As for the Reformation, we spent several weeks each on Erasmus and Wycliffe. While we were aware of each of those men, I, in particular, had no idea who they really were and why they were important. Erasmus was referred to "The Man Who Laid the Egg that Luther hatched" because it was his writings on the Church's doctrines and practices that birthed the ideas in Luther's mind that he later gave life to when he started the Reformation. Erasmus also made the first side-by side translation of the New Testament from Ancient Greek into Latin. Later, men like Luther would use Erasmus's Greek translation to create their own Bibles in the native tongues of their respective countries, which greatly increased the common man's access to the Scriptures. We also read the story, The Beggar's Bible, which was about John Wycliffe. Wycliffe created an English translation of the Bible which spread far and wide throughout England, much to the dismay of the Church. He also put forth the idea of preaching directly to the common man in his own language without all the pomp and ceremony and Latin of the traditional Mass. His writings, which were highly critical of the Pope and Church Doctrine and practices at that time. Those writings eventually led to his being branded a heretic and  his excommunication from the Church. Interestingly enough, some of the Popes that these reforms were aimed at were from the Medici Family! Olivia really liked what she heard about Wycliffe and his teachings. She thought it was great that he wanted everyone to be able to read the Bible. We will continue to study more about the Reformation and some of its major characters in the next term.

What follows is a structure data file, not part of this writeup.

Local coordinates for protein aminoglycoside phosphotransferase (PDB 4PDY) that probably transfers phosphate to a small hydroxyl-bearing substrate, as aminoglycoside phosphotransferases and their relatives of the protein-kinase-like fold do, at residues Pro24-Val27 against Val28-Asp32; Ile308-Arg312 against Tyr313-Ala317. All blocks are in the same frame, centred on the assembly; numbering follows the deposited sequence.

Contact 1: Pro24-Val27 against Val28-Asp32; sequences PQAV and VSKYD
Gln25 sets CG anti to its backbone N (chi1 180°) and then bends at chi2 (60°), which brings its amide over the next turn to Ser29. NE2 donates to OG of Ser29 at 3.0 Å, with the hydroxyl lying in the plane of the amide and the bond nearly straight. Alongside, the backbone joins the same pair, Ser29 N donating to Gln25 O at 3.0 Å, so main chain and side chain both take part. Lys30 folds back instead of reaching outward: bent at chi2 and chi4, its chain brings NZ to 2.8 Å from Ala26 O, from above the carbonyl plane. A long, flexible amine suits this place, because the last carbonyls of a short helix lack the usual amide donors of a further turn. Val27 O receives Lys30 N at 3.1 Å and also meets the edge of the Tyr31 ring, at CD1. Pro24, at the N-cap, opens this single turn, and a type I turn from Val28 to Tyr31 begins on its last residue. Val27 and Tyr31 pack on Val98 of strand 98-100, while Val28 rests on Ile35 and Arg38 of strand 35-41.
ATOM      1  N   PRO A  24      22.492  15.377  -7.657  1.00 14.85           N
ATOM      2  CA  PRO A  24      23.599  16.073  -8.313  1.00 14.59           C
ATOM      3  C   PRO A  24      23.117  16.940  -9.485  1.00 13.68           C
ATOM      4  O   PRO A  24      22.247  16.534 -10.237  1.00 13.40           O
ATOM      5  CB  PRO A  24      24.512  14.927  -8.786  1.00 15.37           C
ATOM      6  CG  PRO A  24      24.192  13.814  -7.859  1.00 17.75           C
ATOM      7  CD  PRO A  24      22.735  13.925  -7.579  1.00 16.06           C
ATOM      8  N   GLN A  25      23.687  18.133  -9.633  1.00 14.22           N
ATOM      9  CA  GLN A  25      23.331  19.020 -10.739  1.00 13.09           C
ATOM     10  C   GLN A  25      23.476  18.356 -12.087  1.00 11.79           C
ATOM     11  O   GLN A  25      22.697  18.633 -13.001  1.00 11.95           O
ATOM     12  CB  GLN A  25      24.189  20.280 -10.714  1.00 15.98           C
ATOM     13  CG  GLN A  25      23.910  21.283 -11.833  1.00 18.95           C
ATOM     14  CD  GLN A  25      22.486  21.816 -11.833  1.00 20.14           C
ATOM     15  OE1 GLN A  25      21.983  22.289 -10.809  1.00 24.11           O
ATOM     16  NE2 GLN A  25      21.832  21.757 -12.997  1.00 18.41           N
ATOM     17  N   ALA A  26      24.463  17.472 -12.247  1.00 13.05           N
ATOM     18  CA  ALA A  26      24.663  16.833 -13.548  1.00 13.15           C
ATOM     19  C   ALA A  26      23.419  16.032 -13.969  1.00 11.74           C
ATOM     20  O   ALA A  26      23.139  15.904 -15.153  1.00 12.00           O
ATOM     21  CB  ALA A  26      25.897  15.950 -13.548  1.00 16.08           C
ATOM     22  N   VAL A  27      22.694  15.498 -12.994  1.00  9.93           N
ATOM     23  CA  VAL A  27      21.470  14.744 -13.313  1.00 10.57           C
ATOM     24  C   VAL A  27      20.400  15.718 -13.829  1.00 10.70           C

In Geography, we focused mainly on Christopher Columbus while also reading from Around the World in a Hundred Years, bringing in other important explorers from that same time frame like Vasco De Gama, Henry the Navigator and Bartholomew Diaz. An additional read aloud was Christopher Columbus: Adventurer of Faith and Courage. She is reading through a book called The World of Columbus and Sons throughout this whole school year which puts together all these major figures of history from different areas of the world that were alive during the time of Columbus.
Along with the explorers, she does a map drill each week, which is really helping her learn where countries, oceans, seas and other landmarks are. She has Europe pretty much mastered (even all those teeny middle-Europe countries that seem to change every year) and is getting started on Asia.

For Math, she worked through some Kumon books to reinforce concepts she had learned in the spring. They also expanded on the basic concepts of multiplication and division, adding longer problems and introducing her to remainders. This is a becoming a bit of a struggle for her. She says she doesn't like math because it is hard and she just can't seem to get it in her head.

In Science, she finished the Apologia Astronomy and moved on to The Queen's Homeschool Fearfully and Wonderfully Made, which is a health and body curriculum. In particular, so far we focused on the five senses. This science is all about self-discovery as she is very much in charge of working through it on her own. The plan is to use the researched based Queen's human body curriculum and then followup with Apologia as we progress through the body. Olivia is really enjoying science. As a read-aloud at the table, we're reading The Storybook of Science which is filled with some fascinating subjects. It's all set around "Uncle Paul" who teaches his nieces and nephews to be curious about everything and then explains in great detail about the myriad things they ask. 

Because we were studying the Renaissance, we started working on the Artistic Pursuits art lessons with everyone. We posted pictures of some of their earlier work, but here's some more. It's really neat to see them trying so hard to do the work like the instructions tell them to. 
Gabe's self-portraits
 Olivia's self-portraits
 Layering oil pastels (Olivia)
 Watercolors (Gabe)
Texture (Ezra)